Finally, the strong emphasis on combating hundreds of monsters and enemies is reminiscent of Samurai Warriors. Some missions cannot be completed until every enemy on screen has been defeated, even if the attack is un-related to the current mission. Character interaction is often locked until enemies are defeated as well.
With such an eclectic group of great ideas, Aragorn's Quest should be more than decent. Unfortunately, the game falters in its execution of these ideas. The motion controls in The Legend of Zelda: Twilight Princess were a novel idea in 2006, but even back then many players felt they were tiring. Constantly swinging the Wii Remote in Aragorn's Quest is a bother here as well.
The level and dungeon design is also a problem. Unlike in Zelda where the battles were balanced with exploration and puzzle gameplay, Aragorn's Quest is a linear experience. Dungeons feature very few puzzles and little exploration opportunities. This combined with constant battles against many enemies makes the game feel like a chore.
There are also many small flaws that eventually pile up and put a damper on the game overall. Having to hold down a button in order to perform a basic action such as reviving an ally can get really annoying, especially during battles where enemies are attacking you. Every time you are attacked you are forced to perform the action again until it is completed. The fact that you can't engage in the story until all enemies are killed is a questionable design choice that can get annoying pretty quickly.
The controls for aiming are weird as well. Unlike Twilight Princess. in which the camera automatically switches the camera to an over-the-shoulder view, in Aragorn's Quest you have to press an additional button to get the preferred view, then move the camera with the joystick. This is a cumbersome control scheme, and forcing players to grapple with the controls in a title which demands fast-paced combat is not an ideal situation.
The enemy and character AI are problematic as well. You cannot alter the AI of your characters, so often you will have characters that wander around the screen or allow themselves to get defeated by their enemies. Often the enemies will pile up on Aragorn, often ignoring the other characters on screen. A way to alter the character AI to your liking would have been ideal.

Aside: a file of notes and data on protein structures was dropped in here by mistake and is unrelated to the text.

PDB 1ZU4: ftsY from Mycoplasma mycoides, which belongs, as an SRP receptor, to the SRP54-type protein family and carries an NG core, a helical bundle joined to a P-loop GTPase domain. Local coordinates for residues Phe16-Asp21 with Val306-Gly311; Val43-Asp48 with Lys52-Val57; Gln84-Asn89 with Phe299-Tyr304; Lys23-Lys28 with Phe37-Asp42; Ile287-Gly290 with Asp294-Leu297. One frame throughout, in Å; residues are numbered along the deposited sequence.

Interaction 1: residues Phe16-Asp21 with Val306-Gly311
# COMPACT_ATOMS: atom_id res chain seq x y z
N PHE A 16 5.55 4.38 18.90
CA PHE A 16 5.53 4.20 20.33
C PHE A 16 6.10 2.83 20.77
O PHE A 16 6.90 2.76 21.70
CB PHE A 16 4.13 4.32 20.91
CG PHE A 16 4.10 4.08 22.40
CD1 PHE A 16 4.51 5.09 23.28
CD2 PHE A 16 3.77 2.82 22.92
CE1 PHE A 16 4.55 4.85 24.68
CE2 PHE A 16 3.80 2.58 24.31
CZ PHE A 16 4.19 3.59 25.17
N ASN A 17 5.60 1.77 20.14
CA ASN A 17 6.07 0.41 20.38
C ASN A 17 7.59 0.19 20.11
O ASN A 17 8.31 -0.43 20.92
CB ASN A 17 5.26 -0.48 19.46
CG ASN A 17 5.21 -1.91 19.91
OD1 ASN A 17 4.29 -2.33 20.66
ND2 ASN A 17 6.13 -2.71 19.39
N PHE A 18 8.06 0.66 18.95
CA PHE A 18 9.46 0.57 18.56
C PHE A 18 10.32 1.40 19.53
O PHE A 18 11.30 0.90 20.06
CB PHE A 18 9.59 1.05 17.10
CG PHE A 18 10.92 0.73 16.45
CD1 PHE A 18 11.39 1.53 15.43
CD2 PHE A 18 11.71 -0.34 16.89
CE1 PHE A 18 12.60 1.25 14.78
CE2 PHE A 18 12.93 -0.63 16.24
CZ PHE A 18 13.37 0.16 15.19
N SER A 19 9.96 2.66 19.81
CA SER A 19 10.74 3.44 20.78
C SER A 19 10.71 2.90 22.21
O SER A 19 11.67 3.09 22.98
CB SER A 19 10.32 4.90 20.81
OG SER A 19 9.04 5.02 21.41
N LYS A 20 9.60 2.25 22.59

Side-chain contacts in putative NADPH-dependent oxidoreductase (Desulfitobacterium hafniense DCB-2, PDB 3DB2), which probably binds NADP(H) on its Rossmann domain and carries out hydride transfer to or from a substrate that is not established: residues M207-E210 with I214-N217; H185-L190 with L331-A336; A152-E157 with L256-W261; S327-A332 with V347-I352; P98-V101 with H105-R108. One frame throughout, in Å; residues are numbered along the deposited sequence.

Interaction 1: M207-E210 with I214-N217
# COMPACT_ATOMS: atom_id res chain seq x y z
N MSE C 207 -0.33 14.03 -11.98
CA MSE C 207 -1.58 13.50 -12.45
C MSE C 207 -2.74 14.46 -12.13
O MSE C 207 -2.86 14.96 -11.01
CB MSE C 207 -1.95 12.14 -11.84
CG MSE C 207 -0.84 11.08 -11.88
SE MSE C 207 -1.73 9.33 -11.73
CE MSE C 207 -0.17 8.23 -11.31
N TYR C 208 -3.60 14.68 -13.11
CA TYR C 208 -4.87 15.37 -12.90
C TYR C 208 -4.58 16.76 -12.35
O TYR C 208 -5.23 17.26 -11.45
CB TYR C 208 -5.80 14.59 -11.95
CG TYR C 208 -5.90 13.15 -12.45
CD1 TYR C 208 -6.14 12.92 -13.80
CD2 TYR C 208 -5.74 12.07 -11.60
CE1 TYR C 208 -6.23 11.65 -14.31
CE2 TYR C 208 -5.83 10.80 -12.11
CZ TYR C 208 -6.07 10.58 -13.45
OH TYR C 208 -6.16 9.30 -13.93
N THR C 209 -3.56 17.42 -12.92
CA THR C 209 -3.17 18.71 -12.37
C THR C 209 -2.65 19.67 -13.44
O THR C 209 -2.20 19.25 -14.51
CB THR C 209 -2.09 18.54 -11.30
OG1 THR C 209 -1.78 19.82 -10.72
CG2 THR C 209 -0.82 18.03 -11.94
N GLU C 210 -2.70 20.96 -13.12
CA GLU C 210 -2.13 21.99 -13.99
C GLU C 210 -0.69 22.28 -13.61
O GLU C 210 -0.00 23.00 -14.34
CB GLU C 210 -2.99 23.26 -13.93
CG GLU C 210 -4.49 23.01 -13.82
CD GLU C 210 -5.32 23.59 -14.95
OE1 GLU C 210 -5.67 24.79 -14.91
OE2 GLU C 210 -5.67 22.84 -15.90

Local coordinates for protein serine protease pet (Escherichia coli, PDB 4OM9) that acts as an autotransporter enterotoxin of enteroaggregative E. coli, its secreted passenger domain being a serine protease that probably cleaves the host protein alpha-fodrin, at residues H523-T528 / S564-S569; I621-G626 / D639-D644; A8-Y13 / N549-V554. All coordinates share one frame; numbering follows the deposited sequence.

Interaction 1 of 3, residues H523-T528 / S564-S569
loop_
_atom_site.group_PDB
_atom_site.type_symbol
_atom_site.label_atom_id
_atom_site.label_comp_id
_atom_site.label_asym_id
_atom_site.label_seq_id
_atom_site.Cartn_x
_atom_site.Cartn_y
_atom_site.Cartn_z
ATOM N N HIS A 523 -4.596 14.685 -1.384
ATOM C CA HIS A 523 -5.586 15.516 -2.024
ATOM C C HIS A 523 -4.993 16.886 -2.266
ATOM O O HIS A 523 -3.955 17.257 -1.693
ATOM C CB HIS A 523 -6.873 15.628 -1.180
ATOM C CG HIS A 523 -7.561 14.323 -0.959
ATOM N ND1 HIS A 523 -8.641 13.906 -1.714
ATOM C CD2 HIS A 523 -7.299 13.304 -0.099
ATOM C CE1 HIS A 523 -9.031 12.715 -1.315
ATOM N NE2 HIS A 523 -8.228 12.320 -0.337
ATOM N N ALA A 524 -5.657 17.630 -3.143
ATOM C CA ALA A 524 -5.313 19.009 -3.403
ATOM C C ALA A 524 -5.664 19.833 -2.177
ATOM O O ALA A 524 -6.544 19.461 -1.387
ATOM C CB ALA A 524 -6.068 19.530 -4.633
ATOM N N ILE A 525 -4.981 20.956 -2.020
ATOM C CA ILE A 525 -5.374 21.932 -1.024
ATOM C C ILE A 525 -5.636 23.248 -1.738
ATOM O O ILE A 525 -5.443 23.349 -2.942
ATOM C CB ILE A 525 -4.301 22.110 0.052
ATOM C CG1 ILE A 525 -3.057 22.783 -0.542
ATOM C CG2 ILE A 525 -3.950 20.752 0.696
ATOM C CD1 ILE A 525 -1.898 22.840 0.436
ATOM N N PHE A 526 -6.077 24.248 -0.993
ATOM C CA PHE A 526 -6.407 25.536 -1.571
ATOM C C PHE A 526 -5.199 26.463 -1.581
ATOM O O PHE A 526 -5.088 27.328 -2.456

The visual look of the Lord of the Rings movies has been hailed as one of the best ever presented on film, bringing J.R.R. Tolkien's epic fantasy vision to the big screen in stunning detail with larger-than-life design. Aragorn's Quest tries to capture that in the look of the game, and while at times it does show some great scenes (and its framerate remains steady even during the busiest scenes), the overall presentation is muddy. The color scheme is dark. The characters resemble their film counterparts well enough, but they are stiffly animated and featured stilted facial expressions.
The audio package also tries to recreate the grand scope of the film's musical score, but very little of it winds up being memorable. The voice acting fares far worse. The voice actors try to emulate the accents and delivery of the film's actors, but a great deal of it is dry, lacking the emotional impact that made the movie's characters so memorable.
Aragorn's Quest is, at its core, a decent interpretation of the franchise. But it is dragged down by too many small flaws and gameplay that can only be described as derivative. If you are a Lord of the Rings fan then a rental is recommended; otherwise, stick to the books and the movies.